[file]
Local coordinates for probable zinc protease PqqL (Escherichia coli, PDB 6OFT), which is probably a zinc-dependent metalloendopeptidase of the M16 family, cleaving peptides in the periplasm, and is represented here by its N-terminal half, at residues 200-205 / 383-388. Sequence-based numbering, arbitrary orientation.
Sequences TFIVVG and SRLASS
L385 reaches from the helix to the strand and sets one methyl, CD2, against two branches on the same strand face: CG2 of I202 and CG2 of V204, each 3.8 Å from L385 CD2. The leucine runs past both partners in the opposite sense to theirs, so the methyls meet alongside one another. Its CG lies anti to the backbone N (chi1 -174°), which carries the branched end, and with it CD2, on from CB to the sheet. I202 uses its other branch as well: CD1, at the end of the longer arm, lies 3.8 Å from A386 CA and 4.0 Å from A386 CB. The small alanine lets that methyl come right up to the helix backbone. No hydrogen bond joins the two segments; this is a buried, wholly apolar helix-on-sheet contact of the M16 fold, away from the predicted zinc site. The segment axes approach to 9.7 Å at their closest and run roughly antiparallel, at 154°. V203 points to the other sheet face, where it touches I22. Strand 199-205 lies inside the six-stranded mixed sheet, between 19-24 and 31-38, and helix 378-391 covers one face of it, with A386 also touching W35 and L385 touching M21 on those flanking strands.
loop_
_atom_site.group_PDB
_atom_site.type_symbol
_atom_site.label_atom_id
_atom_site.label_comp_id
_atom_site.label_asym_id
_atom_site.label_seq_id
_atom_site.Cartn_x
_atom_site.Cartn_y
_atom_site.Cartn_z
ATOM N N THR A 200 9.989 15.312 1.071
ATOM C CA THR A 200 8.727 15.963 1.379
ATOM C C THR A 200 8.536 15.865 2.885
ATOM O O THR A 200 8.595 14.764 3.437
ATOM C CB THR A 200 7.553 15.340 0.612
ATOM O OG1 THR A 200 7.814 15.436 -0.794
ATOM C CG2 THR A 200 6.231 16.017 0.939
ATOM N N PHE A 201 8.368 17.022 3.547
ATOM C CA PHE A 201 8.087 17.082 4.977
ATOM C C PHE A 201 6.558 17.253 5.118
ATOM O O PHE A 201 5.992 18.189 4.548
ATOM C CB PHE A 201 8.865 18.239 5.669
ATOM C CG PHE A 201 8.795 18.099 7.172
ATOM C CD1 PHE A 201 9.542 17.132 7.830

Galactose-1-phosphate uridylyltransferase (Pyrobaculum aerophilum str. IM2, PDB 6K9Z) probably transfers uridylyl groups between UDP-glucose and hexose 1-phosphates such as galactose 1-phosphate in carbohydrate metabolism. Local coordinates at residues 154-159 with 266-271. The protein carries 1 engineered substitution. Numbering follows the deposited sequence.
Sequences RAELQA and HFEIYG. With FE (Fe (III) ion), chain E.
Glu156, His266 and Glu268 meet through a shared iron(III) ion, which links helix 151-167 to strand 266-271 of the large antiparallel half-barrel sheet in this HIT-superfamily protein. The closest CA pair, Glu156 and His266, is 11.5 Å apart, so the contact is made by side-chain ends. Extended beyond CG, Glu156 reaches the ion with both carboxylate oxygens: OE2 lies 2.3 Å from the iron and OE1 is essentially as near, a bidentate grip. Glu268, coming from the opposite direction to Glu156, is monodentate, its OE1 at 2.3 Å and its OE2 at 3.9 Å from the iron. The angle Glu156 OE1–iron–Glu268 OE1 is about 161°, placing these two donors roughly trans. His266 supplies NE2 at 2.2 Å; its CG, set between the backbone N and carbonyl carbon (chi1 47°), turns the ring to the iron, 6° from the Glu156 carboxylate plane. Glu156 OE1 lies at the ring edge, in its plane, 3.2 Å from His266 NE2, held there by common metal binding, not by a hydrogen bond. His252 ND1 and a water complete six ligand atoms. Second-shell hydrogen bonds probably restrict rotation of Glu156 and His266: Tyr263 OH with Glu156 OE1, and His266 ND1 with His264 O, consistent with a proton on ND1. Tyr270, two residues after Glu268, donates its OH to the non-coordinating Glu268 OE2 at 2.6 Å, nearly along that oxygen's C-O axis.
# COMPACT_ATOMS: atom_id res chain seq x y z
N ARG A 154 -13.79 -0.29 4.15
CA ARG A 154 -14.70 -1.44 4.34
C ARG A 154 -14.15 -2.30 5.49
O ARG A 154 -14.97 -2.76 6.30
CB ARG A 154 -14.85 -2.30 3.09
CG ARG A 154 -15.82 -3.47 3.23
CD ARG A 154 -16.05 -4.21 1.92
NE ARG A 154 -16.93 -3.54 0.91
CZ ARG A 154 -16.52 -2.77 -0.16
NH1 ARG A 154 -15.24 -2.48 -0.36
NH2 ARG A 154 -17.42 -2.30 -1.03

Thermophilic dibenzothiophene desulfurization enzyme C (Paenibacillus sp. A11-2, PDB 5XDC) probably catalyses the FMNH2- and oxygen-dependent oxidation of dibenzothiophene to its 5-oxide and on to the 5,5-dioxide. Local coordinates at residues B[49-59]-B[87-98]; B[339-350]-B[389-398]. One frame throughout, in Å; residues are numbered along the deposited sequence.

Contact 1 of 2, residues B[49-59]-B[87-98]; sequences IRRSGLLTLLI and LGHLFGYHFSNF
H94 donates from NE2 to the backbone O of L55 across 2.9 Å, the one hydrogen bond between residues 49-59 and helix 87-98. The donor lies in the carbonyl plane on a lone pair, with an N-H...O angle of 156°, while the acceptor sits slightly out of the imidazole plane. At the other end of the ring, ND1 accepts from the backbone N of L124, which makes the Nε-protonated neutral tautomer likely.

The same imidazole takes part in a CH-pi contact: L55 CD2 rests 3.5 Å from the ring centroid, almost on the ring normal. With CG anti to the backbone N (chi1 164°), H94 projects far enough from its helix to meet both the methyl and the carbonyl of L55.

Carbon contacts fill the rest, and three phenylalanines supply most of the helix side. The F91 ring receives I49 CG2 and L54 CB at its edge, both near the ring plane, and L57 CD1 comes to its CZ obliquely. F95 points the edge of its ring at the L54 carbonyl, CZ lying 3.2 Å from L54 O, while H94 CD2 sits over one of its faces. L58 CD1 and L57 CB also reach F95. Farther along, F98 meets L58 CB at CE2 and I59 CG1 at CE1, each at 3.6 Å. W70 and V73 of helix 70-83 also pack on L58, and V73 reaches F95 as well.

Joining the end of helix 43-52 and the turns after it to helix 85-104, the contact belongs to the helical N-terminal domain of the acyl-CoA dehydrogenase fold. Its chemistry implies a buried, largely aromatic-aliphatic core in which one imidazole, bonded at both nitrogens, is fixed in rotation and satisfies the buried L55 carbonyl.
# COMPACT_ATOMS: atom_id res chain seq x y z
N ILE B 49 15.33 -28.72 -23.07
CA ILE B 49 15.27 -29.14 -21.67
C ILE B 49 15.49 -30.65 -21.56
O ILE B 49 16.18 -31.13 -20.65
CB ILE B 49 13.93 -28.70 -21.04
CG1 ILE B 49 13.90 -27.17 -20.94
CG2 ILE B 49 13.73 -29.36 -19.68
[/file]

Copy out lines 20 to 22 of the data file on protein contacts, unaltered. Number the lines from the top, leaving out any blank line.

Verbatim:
ATOM C CG2 THR A 200 6.231 16.017 0.939
ATOM N N PHE A 201 8.368 17.022 3.547
ATOM C CA PHE A 201 8.087 17.082 4.977